Metal Church – Congregation of Annihilation Review

Metal Church have walked uphill most of their decades-spanning career. Launching in the heat of the 80s thrash explosion, they were never fast enough for the speed merchants and didn’t quite fit in with the traditional metal genre either. Despite very good early releases, they never got the traction or notoriety of acts like Metallica or Anthrax. Then they lost one-of-a-kind vocalist David Wayne and switched to a less speedy style with new frontman Mike Howe. By 93 they seemed to have run their race following the very underrated Hanging in the Balance, only to return 6 years later with David Wayne back in the wrecktory. Then Wayne bailed again and sadly passed away a few years later, and after a period of inactivity, Ronny Munroe took over for 4 decent if not exceptional albums. Mike Howe made an unexpected return to the fold in 2016 for what fans hoped would be a Metal Church revival, but tragically, he passed away in 2021 and the band was set adrift once again. Ever the resilient bunch, they’re back with album number 13 and new frontman, Marc Lopes (Ross the Boss, Let Us Prey). With interviews and promo materials promising a return to the band’s early days on Congregation of Annihilation, can Metal Church rise from the ashes one more time after so much heartache and bad luck?1

The band does partially recapture the sound of early platters like their debut and The Dark for brief moments, and I’ll note up front that Marc Lopes has a big voice with an impressive range. On riffy, punchy opener “Another Judgment Day” he partially resurrects Mr. Wayne with his high-pitched caterwauling and screeching, and when teamed with beefy riffs and tasteful guitarwork, the entire package is modestly effective and entertaining. “Children of the Lie” is a solid song with sharp, commanding riffs and a dark, ominous mood which Lopes sells well. “Me the Nothing” is especially edgy and the album standout, with the right combination of heaviness, crunch and mood. Elsewhere, “Making Monsters” channels The Dark era effectively in its riffwork, structure, and mood.

Sadly, there are some tracks that don’t land as successfully. The title track is plenty aggressive but not all that memorable, “Pick a God and Prey” is okay but suffers from Lopes’ tendency to oversing muchly, as does “Say a Prayer with 7 Bullets,” though that one is a fairly catchy, anthemic rocker nonetheless. “These Violent Thrills” is pretty generic, and “All That We Destroy” also fails to distinguish itself much. For some reason, my promo package didn’t include album closer “Salvation,” and even the PR text omits it in the track listing, so confusion reigns at the House of Steel. Some songs suffer from bloat, running a minute or so too long, including some of the best cuts like “Me the Nothing” and “Making Monsters.” Perhaps my biggest issue with the material other than the overdone vocals is the fact that so much of it doesn’t really sound like Metal Church. If I was given this promo without context, I wouldn’t know it was them. Since I do know, I’m able to divine traces of their classic sound here and there and Kurdt Vanderhoof’s riffing style strikes familiar notes at times, but much of this sounds like an entirely different band to me. I’m also not a fan of the production, which is loud and flat. The guitar tone isn’t especially beefy and things just sound too safe and sterile.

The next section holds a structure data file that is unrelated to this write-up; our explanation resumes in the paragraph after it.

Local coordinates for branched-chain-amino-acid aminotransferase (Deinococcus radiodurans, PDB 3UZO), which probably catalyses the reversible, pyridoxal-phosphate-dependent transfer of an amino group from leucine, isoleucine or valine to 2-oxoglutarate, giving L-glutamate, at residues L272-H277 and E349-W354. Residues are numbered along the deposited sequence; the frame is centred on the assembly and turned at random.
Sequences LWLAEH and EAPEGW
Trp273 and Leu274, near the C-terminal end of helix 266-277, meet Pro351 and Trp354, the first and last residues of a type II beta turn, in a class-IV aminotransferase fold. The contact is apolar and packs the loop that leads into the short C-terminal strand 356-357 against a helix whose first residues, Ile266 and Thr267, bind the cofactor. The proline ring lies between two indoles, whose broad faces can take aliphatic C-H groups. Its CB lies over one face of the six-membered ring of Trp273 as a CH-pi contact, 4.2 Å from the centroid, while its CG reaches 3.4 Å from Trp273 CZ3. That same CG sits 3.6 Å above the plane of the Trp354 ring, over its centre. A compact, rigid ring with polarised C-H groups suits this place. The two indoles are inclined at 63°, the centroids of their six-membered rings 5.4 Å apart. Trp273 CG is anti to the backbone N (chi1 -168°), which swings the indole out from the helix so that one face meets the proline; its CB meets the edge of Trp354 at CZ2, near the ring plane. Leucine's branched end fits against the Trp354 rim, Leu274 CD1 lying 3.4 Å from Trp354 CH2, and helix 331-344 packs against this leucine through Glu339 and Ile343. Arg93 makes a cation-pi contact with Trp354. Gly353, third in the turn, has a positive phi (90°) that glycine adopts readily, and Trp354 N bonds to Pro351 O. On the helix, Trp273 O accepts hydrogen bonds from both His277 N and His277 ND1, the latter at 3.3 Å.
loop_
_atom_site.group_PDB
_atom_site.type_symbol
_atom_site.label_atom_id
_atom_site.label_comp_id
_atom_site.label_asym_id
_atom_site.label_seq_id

Talented though Marc Lopes may be, he pulls a Ripper here, using his voice as a sledgehammer and treating every song like a nail. He way overdoes things on every track, rushing from raspy singing to screams and on to higher-pitched wails without rhyme or reason. David Wayne certainly brought excess to the Church but he knew when to go nuclear and when to lay back. Lopes utterly lacks this restraint and sense of nuance and the songs often suffer for it, with him sounding like he’s trying way too hard to leave his mark. Seasoned guitar warriors Kurdt Vanderhoof and Rick van Zandt provide a collection of effectively driving riffs and tasteful harmonies that keep things moving over the album’s 41 minutes, but their determination to bring the sound around to the early days ends up making things feel a bit one-note and forced in the same ways Generation Nothing did back in 2013.

This release is overshadowed by the tragic passing of original Metal Church drummer Kirk Arrington yesterday, and in that grim light, I’m put in the regrettable position of reporting that Congregation of Annihilation isn’t the album I was hoping for. There are decent to good moments to be found, but the cons outweigh the pros. With a more disciplined vocal approach and one or two fewer filler-grade tracks, this would click up half a point. It’s not bad, but it isn’t consistently good and it won’t be a Metal Church album I put into rotation much. That saddens me, and all the more so in light of recent developments. Worth a spin for long-time fans but don’t expect to be blown away.

Rating: 2.5/5.0
DR: 4 | Format Reviewed: 320 kbps mp3
Label: Rat Pak Records
Websites: |
Releases Worldwide: May 26th, 2023

Show 1 footnote

  1. They do firmly re-establish the trend of having lousy album art, as they have continually since 1984.
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